Americans are grateful to the voters of Massachusetts. By electing Scott Brown to the United States Senate, they have repudiated policies pursued by the Obama administration and the Democrats in Congress that threaten the forward progress of this nation. Against all odds, Bay State residents have chosen common sense over senseless “change” and have delivered an unmistakable message to the party in power. Not since the Boston Tea Party has Massachusetts so violently rejected
In his bid to fill the late Ted Kennedy’s Senate seat, Scott Brown ran against the Obama White House as surely as he ran against Massachusetts Attorney General Martha Coakley. In his victory speech, and without naming names, he described those in charge as “aloof from the people, impatient with dissent and comfortable making backroom deals.” On the campaign trail Brown tapped into growing discontent with President Obama’s policies, and with the Democrats’ seeming indifference to the will of the people. Because Democrats in the Senate held a “supermajority”, which in effect allowed them to pass legislation without a single Republican vote, they have resorted to the kind of partisan politics that (ironically) Obama campaigned so successfully against. They have celebrated their bullet-proof dominance by tuning out the protests of the tea-partiers and others, inspiring the rebellion which has now taken place in Massachusetts – a state so solidly blue that a Republican victory seemed numerically impossible.
Though Brown targeted our growing budget deficits, Obama’s anti-business and pro-labor policies that have dampened job creation, and questioned the administration’s handling of the War on Terror, he campaigned most strenuously (and most effectively) against the health care bill, blasting its content and the sweetheart deals that have pushed it forward through Congress. For many Americans, the (possibly unconstitutional) deals made with Nebraska Senator Ben Nelson or Louisiana’s Mary Landrieu not only smacked of the darkest of back rooms, but also made them wonder just why such bribes had to be offered in the first place. What was in the bill, they wondered, that made members of Obama’s own party so reluctant to come on board? For many, last week’s deal to exempt organized labor from a 40% tax on so-called “Cadillac” health insurance plans was the last straw.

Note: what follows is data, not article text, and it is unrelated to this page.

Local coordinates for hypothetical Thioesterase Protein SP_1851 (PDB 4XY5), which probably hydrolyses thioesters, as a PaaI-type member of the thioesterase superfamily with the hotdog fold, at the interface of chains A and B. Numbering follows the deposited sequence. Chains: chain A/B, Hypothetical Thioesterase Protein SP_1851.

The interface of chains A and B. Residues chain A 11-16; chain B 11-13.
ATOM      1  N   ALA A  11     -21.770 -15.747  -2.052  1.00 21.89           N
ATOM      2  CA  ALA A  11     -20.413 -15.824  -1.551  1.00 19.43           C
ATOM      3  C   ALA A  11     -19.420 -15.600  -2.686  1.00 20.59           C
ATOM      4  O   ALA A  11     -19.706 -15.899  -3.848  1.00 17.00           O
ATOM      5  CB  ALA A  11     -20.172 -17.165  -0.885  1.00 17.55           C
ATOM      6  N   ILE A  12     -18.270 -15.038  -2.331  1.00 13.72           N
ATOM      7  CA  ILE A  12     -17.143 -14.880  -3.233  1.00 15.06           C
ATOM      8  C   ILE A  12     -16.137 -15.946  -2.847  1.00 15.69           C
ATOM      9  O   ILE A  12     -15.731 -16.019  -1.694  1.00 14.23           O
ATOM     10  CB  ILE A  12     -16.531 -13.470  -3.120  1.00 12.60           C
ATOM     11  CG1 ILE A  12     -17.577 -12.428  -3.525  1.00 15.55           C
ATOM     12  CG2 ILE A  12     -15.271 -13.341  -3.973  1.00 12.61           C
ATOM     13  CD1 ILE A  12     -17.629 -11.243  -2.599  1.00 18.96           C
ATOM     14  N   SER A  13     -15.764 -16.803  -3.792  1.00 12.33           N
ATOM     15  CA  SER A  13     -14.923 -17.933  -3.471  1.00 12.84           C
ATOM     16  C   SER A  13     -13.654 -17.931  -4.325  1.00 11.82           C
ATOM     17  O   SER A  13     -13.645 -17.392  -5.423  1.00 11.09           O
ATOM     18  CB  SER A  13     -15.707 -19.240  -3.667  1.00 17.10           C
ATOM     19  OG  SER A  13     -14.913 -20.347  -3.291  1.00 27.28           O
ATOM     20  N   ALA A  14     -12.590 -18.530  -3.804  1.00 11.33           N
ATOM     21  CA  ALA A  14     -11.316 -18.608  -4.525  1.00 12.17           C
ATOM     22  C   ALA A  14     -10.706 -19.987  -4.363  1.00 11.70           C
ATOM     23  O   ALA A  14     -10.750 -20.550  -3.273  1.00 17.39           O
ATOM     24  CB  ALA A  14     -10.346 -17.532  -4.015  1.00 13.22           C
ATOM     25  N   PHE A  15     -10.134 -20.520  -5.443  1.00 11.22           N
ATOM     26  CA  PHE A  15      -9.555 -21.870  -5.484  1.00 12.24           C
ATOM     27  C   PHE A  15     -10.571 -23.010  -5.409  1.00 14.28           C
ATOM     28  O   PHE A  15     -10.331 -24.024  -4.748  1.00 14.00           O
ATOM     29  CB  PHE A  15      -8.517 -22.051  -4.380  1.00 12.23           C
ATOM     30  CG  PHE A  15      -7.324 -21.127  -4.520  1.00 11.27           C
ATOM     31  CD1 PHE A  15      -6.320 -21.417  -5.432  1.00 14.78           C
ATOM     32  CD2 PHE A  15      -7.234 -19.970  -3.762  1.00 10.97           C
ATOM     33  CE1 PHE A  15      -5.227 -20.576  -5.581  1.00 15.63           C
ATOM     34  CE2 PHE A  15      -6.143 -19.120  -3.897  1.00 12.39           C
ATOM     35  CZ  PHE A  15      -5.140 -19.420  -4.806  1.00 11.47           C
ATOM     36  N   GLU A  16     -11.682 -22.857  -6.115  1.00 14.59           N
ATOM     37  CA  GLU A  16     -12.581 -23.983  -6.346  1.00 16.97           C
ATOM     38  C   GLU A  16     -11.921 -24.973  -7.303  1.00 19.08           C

Remember that the Bay State is singularly well equipped to judge the merits of Obamacare. In 2006 Massachusetts became the first state to pass a universal health insurance bill, which to some degree has served as a template for the administration’s program. Since the bill went into effect in 2007, the state has suffered spikes in insurance premiums, hardship by small businesses forced to comply with burdensome regulations and lengthening waits for doctor visits. Massachusetts voters have seen universal coverage up close, and they have now delivered their verdict to the rest of the nation.
What happens now? If the Obama administration and Democrats in Congress continue to portray this election as simply the product of a poor campaign by Martha Coakley (and it was indeed a dreadful effort on her part), they are doomed. They have been given fair warning that the populace is unhappy – with high unemployment, with budget deficits that put our country at a disadvantage and rob from our future, with policies that would upend our struggling industries -- and with the perception that Democrats care more about protecting the rights of terrorists than protecting our citizens. Unless they reverse course, they will be solidly thrashed in the fall elections.
It is possible that even with this stunning rebuke, the Obama administration will stay its far-left course. The president was elected as a centrist but has proved himself anything but. Still, even our uber-confidant leader must have felt a chill upon hearing Brown’s assurance to his fellow countrymen on election night, “What happened here in Massachusetts can happen all over America.”
Liz Peek is a financial columnist and frequent contributor to the Fox Forum. For more visit LizPeek.com.